Contribution
    EZ, Conceptualization, Resources, Software, Formal analysis, Supervision, Validation, Investigation, Visualization, Methodology, Writing—review and editing, designed the study, set up the ex vivo isolated whisker vibration apparatus, wrote data acquisition code, conducted the ex vivo whisker experiments, designed the analyses, executed the analyses and created figures, revised the manuscript
    Competing interests
    The authors declare that no competing interests exist.
    ORCID icon 0000-0002-4083-7847
  6. Fabrizio Manzino

    International School for Advanced Studies, Trieste, Italy
    Contribution
    FM, Resources, Software, Methodology, Writing—review and editing, set up the in vivo behavioral apparatus, wrote data acquisition code, revised the manuscript
    Competing interests
    The authors declare that no competing interests exist.
  7. Francesca Pulecchi

    International School for Advanced Studies, Trieste, Italy
    Contribution
    FP, Resources, Supervision, Methodology, Writing—review and editing, conducted the behavioral experiments, revised the manuscript
    Competing interests
    The authors declare that no competing interests exist.
  8. Mathew E Diamond

    International School for Advanced Studies, Trieste, Italy
    Contribution
    MED, Conceptualization, Supervision, Funding acquisition, Investigation, Visualization, Methodology, Writing—original draft, Project administration, Writing—review and editing, designed the study, designed the analyses, executed the analyses and created figures, wrote the manuscript first draft, revised the manuscript
    For correspondence
    diamond@sissa.it
    Competing interests
    The authors declare that no competing interests exist.
    ORCID icon 0000-0003-2286-4566

Funding

Ministero dell'Istruzione, dell'Università e della Ricerca (GA 280778)

  • Mathew E Diamond

International School for Advanced Studies (NOFYSAS 2012)

  • Giovanni Noselli

Human Frontier Science Program (RG0015/2013)

  • Mathew E Diamond

European Commission (Project 294498)

  • Mathew E Diamond

The funders had no role in study design, data collection and interpretation, or the decision to submit the work for publication.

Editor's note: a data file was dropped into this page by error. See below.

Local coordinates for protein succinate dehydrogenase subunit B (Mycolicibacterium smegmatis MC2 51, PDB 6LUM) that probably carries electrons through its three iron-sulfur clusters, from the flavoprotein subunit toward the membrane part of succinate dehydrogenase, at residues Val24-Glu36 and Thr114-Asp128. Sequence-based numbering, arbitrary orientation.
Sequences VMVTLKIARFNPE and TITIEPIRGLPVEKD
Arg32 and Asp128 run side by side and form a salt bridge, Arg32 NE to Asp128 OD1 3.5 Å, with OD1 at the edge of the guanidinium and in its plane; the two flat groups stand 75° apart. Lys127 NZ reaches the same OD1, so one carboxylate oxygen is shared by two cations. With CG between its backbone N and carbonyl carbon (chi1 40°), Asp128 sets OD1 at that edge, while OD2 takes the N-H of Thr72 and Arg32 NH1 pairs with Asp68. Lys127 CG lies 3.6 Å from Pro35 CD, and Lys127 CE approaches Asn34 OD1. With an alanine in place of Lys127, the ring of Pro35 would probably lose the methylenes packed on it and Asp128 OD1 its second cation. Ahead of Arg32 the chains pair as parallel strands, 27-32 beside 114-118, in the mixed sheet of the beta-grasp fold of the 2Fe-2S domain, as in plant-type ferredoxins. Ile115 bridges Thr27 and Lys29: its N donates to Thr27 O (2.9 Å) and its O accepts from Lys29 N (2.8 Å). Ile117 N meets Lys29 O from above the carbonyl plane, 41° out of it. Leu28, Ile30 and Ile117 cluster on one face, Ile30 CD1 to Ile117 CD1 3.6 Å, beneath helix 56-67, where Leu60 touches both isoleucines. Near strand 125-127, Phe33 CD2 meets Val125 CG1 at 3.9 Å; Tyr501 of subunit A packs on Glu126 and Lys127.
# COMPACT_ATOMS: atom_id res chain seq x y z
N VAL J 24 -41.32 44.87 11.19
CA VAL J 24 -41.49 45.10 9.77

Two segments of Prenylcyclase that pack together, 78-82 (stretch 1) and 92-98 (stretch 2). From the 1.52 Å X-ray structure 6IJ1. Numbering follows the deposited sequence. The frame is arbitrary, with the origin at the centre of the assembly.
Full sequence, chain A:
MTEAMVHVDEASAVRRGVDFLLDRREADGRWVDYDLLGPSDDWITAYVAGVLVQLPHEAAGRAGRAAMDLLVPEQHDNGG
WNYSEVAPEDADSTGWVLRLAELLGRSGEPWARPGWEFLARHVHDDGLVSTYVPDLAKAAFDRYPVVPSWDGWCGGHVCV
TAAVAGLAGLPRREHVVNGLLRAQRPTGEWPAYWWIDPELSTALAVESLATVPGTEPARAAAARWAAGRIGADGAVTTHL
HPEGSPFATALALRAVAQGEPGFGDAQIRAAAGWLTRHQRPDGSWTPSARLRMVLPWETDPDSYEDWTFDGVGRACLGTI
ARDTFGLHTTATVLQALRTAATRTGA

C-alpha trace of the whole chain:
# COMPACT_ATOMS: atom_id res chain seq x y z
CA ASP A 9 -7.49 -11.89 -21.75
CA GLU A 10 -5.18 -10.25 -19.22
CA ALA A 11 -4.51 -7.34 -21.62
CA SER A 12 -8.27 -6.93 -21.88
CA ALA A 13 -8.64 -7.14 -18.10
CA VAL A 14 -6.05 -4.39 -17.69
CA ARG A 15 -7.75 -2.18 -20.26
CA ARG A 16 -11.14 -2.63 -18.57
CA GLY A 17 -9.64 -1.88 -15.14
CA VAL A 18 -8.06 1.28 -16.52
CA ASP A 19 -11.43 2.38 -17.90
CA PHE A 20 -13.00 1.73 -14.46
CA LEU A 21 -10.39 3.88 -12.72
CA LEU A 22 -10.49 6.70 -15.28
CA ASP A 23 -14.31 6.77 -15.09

Acknowledgements

We acknowledge the financial support of the Human Frontier Science Program (http://www. hfsp.org; project RG0015/2013), the European Research Council Advanced grants CONCEPT (http://erc.europa.eu; project 294498) and MicroMotility (project 340685), and Italian MIUR grant HANDBOT (http://hubmiur.pubblica.istruzione.it/web/ricerca/home; project GA 280778). GN gratefully acknowledges support by SISSA through the excellence program NOFYSAS 2012. The funders had no role in study design, data collection and analysis, decision to publish, or preparation of the manuscript. We also acknowledge Natalia Grion and Ben Mitchinson for their valuable consultation on whisker tracking software.

Ethics

Animal experimentation: The rats were under the care of a consulting veterinarian. Protocols followed the guidelines of EU Directive 2010/63/EU, established as Italian decree 26/2014, and were approved by the SISSA Ethics Committee and the Italian Ministry of Health license numbers 569/2015-PR and 570/2015-PR.

Reviewing Editor

  1. David Kleinfeld, Reviewing Editor, University of California, San Diego, United States

Publication history

  1. Received: January 20, 2017
  2. Accepted: June 13, 2017
  3. Accepted Manuscript published: June 14, 2017 (version 1)
  4. Version of Record published: July 14, 2017 (version 2)

Copyright

© 2017, Rigosa et al.

This article is distributed under the terms of the Creative Commons Attribution License, which permits unrestricted use and redistribution provided that the original author and source are credited.